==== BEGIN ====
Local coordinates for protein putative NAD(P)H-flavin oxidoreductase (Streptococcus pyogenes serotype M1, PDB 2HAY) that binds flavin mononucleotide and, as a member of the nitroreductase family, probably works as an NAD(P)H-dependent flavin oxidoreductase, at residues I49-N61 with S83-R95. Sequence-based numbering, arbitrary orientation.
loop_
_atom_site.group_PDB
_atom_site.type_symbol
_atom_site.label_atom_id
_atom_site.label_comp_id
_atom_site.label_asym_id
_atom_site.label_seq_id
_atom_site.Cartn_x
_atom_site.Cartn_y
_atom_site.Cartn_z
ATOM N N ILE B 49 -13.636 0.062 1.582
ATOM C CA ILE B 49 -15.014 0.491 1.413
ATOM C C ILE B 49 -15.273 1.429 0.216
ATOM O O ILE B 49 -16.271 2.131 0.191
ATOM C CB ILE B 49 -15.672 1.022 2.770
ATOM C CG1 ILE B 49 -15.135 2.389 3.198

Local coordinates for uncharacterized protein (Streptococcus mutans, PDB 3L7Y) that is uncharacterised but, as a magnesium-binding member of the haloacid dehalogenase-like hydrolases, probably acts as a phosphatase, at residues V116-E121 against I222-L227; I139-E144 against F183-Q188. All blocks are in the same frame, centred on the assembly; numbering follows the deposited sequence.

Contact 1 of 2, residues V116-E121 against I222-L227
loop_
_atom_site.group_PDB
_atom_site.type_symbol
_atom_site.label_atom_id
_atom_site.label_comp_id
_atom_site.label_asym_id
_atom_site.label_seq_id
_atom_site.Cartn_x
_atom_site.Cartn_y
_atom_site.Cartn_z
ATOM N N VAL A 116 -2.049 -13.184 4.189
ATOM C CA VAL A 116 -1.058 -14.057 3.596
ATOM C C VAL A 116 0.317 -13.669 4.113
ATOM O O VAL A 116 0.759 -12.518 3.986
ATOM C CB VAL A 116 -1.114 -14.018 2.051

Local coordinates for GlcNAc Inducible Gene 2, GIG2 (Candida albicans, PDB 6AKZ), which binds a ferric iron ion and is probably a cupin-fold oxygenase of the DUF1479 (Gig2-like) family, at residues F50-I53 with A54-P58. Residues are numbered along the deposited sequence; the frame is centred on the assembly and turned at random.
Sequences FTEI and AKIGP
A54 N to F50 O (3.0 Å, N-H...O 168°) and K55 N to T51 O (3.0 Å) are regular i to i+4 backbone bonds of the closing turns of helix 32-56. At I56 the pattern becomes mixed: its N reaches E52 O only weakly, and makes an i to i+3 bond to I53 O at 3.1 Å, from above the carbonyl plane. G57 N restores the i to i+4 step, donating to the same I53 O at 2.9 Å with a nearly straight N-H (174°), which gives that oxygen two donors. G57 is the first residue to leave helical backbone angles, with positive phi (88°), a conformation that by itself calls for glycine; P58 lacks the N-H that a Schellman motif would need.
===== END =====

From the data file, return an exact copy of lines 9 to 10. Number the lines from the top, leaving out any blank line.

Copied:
_atom_site.Cartn_x
_atom_site.Cartn_y